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It appears that the Trump administration will propose in its 2019 budget, to be released today, to cease funding ISS in 2024 but to aim at a full transition to private control so that the station is not de-orbited when federal funding ceases.
The approach the administration has chosen is one that would end NASA funding of the ISS in 2025, while offering support for the development of commercial successors. “In support of enabling a timely development and transition of commercial capabilities in LEO where NASA could be one of many customers in the mid-2020s, the Administration is proposing to end direct Federal support for the ISS in 2025 under the current NASA-directed operating model,” the document states.
The 2019 budget proposal will offer $150 million “to enable the development and maturation of commercial entities and capabilities which will ensure that commercial successors to the ISS – potentially including elements of the ISS – are operational when they are needed.” The document says “increasing investments” above that $150 million will be included in future years’ budget requests.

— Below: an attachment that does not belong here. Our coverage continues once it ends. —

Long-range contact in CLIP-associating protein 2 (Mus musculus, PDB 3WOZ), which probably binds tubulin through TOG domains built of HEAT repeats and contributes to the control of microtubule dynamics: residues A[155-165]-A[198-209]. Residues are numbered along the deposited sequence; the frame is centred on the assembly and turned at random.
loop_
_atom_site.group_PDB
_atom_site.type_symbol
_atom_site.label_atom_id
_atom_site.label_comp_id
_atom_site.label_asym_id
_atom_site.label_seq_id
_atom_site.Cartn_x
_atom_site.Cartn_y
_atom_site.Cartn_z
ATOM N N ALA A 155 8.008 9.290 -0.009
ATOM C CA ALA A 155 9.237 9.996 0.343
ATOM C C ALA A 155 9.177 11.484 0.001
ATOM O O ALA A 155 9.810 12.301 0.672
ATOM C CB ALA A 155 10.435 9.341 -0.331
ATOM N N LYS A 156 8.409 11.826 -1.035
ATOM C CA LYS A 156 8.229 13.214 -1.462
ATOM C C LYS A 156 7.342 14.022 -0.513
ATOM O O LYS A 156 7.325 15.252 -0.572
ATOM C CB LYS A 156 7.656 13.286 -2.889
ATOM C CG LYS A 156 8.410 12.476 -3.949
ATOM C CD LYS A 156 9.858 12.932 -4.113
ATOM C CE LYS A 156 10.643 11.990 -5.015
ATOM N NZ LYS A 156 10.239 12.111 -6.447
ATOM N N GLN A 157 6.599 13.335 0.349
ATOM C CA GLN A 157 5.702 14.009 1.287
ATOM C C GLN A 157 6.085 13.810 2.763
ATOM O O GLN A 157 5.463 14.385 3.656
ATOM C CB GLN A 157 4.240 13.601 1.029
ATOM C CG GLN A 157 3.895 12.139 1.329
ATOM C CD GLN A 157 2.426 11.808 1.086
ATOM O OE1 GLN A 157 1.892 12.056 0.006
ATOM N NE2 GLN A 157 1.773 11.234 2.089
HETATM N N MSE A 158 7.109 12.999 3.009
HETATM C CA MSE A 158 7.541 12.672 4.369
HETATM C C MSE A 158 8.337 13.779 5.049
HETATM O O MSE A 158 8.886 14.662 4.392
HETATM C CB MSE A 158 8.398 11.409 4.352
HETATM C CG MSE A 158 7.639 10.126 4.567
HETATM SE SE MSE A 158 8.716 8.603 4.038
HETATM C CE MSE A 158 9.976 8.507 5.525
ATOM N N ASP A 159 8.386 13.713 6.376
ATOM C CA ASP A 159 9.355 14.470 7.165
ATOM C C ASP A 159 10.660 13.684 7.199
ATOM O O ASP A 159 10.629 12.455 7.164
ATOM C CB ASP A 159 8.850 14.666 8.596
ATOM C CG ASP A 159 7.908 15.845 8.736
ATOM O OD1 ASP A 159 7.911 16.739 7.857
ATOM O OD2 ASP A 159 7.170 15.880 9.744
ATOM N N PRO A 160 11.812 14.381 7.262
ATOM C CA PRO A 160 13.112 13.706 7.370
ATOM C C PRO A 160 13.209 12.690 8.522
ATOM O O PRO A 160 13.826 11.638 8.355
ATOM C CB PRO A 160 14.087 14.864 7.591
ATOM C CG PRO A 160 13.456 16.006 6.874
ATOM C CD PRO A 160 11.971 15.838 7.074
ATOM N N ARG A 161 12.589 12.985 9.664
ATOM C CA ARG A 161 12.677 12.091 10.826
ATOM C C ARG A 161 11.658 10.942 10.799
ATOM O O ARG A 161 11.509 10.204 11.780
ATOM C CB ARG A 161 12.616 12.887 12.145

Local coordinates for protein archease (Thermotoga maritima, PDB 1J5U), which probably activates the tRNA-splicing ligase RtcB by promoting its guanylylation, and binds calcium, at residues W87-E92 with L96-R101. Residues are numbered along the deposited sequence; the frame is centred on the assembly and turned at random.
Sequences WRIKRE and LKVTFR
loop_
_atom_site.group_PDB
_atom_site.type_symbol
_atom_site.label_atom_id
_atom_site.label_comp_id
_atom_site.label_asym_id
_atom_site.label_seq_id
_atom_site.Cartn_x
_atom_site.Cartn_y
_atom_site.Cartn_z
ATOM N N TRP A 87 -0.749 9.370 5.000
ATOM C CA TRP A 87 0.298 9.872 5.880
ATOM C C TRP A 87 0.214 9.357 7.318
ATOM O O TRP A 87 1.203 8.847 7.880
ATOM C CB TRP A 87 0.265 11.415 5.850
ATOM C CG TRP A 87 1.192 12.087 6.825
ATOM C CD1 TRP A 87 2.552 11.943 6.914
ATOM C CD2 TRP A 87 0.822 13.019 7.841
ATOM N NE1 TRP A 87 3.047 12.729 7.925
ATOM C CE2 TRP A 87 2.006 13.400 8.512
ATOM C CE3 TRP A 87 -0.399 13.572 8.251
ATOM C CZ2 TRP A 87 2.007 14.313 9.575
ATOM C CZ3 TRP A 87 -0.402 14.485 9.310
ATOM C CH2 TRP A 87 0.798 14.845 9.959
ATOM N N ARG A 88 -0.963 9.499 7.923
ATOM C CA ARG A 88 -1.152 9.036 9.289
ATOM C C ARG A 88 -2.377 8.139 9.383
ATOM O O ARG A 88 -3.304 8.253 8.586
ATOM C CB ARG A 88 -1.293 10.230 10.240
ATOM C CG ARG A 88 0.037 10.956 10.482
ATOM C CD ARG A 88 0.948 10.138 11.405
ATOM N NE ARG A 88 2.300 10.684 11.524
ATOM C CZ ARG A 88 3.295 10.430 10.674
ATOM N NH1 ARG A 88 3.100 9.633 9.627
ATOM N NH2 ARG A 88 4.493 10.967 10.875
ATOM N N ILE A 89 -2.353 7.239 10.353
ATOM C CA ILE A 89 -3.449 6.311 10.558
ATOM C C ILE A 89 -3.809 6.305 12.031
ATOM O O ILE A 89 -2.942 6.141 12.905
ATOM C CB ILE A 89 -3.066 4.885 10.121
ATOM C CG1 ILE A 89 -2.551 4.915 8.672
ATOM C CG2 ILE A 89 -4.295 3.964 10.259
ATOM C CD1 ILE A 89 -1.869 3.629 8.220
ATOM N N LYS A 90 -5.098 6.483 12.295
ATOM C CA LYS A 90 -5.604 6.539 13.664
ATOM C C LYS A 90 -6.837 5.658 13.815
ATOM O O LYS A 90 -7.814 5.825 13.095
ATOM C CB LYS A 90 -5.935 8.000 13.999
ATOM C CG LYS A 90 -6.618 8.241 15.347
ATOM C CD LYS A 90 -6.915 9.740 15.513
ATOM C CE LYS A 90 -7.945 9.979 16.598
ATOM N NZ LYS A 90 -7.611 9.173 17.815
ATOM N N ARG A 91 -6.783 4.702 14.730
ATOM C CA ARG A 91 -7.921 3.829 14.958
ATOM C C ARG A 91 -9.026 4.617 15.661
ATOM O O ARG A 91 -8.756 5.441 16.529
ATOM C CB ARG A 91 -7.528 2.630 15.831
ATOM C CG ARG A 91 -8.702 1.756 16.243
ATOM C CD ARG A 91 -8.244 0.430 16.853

The end of federal funding for the ISS would not necessarily mean the end of the station, or at least some parts of it, according to the document. “[I]t is possible that industry could continue to operate certain elements or capabilities of the ISS as part of a future commercial platform,” it states.
Not surprisingly, there are already hints that there will be massive opposition to such a plan, as it will shift power (and responsibility) from the government to private contractors. Some in Washington will not want the government to lose that power. And some private contractors are simply unwilling to shoulder the responsibility for figuring out how to make money from the station, something that is certainly possible since the development costs will have been fully paid for by the taxpayer.